The only difference between the two models of the 7K400 series is actually different interfaces — UltraATA/133 and Serial ATA (see Table 2).
Table 2. Specifications of Hitachi Deskstar 7K400 hard disks with different interfaces.
1 GB equals one billion bytes when referring to hard drive capacity; accessible capacity may be less.
Note that while the 7K250 is announced to have ATA-7 and UltraATA/100 interfaces at 100 MB/sec (180GXP uses ATA-6 at the same speed), the 7K400 features the same ATA-7 but already with UltraATA/133 (which is honestly reported by utilities, demonstrating maximum UDMA-6 mode for SATA/UATA 7K400 models and maximum UDMA-5 mode for SATA/UATA 7K250 models), though according to the specification its transfer rate is still 100 MB/sec instead of 133 MB/sec as appropriate to a true UltraATA/133 (UDMA-6). However, direct measurements demonstrate that the interface data rate in UATA 7K400 disk can really be faster than 100 MB/sec, that is UltraATA/133 is not an idle declaration but a physical reality. It's just that the official on-site specification contains an error.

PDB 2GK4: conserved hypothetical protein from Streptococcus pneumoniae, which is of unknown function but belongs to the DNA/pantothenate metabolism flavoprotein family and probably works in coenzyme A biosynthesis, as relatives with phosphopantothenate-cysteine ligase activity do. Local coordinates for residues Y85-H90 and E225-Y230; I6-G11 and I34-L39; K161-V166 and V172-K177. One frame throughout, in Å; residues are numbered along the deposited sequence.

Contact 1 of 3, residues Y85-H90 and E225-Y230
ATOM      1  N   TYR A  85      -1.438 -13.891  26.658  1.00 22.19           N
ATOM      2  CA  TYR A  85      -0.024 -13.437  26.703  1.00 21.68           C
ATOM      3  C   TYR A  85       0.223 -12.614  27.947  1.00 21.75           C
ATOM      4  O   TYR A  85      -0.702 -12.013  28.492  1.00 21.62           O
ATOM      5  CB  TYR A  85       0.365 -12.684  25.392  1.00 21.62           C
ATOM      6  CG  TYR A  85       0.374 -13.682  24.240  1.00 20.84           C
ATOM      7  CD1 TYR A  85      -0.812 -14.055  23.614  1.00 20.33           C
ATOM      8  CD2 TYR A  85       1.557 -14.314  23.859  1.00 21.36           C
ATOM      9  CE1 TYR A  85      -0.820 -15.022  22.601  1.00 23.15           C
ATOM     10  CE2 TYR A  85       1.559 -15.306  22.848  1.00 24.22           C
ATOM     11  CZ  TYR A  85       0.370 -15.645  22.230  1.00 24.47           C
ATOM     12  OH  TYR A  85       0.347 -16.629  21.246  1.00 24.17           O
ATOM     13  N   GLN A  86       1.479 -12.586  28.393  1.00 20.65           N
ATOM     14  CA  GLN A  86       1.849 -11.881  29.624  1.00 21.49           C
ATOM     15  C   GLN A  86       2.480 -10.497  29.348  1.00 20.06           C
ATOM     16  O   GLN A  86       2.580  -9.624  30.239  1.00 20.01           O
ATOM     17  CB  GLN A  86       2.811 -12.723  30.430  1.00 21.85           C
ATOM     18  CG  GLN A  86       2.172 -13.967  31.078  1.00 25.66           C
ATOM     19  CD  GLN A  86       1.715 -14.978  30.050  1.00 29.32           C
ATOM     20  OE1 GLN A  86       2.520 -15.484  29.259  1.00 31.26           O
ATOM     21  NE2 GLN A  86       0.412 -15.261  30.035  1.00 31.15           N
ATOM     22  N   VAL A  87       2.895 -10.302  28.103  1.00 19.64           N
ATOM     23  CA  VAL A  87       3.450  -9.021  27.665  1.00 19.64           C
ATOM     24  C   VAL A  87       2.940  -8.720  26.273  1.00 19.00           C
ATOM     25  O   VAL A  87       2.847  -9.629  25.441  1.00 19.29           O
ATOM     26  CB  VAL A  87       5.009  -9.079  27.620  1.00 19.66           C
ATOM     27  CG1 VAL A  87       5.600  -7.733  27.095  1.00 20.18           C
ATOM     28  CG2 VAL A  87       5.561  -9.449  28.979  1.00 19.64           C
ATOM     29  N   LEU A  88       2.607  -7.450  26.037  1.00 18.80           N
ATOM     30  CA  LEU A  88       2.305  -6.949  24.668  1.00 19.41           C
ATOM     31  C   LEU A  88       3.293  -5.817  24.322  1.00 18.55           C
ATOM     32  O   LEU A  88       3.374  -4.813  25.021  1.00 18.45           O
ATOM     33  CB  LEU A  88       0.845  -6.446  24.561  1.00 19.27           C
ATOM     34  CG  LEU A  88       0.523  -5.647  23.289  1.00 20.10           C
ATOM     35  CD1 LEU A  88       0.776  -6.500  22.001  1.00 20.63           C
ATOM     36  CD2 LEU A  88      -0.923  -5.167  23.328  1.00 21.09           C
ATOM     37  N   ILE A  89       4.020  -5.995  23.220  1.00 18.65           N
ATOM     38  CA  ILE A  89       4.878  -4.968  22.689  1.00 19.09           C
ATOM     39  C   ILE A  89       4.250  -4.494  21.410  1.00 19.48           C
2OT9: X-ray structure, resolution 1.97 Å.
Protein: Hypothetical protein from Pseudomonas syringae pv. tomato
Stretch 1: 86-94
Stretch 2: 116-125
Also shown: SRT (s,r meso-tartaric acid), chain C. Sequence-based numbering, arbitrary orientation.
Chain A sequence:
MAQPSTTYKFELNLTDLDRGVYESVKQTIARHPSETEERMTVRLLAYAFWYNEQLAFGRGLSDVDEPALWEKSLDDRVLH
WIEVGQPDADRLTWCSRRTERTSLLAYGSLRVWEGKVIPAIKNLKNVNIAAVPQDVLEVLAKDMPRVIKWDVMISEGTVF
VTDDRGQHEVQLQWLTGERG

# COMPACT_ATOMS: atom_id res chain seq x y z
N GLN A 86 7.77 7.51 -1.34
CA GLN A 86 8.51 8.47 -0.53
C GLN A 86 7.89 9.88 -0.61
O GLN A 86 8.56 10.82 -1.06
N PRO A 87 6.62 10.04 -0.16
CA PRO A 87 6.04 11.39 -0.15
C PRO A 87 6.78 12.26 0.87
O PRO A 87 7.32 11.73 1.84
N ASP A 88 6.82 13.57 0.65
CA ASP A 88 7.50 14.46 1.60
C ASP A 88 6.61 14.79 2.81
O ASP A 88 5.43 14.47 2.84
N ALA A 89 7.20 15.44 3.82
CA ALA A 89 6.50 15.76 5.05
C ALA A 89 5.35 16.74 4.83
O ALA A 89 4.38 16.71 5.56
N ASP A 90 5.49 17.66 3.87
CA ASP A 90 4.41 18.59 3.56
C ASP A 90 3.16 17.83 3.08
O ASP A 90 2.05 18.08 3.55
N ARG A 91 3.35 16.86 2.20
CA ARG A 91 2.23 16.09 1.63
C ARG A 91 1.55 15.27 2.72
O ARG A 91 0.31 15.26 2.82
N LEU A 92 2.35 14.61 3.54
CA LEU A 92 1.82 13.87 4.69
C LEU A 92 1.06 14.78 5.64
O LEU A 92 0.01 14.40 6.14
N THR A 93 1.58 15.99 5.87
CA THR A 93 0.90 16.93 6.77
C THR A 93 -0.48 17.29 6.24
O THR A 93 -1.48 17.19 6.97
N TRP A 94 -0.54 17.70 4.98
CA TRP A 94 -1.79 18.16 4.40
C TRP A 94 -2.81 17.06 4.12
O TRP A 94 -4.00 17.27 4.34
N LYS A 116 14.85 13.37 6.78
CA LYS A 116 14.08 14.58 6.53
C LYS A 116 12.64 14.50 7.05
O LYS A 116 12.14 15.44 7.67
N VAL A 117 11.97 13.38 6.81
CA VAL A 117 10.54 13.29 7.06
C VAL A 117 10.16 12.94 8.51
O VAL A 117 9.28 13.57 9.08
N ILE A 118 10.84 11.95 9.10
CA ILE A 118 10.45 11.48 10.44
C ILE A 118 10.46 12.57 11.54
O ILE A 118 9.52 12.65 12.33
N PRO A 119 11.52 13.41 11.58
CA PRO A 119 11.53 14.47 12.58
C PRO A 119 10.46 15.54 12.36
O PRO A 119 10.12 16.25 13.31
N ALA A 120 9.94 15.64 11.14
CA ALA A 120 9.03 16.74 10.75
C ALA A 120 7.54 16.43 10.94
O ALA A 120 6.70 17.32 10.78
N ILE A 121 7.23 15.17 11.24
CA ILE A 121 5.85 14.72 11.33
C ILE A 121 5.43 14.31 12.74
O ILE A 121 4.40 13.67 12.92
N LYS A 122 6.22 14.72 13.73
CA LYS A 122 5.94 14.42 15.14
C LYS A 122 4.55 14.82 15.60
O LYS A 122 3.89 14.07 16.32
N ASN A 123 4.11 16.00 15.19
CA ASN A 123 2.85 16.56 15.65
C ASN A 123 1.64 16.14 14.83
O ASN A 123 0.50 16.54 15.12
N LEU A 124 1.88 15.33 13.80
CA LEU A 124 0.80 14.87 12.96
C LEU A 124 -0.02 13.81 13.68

Besides, interface differences between the 7K400 models result in increased power consumption of the SATA model — approximately half a watt higher, as well as in the 7K250 series.
Unfortunately, 7K400 and 7K250 series Serial ATA 1.0 models lack the fashionable Native Command Queuing (NCQ) support — NCQ support will appear only in Hitachi hard disks of the next generation, which should be announced in January 2005. (After this review had been already written, Hitachi announced its new desktop hard disks Deskstar 7K500 and Deskstar T7K250 supporting SATA II, see the news.) Serial ATA interface is still organized here (as in the 7K250) using "the time-proven" scheme with a parallel interface controller (this one is based on the Infineon 08K 1054 SAB-M3054C21 chip, see the photo)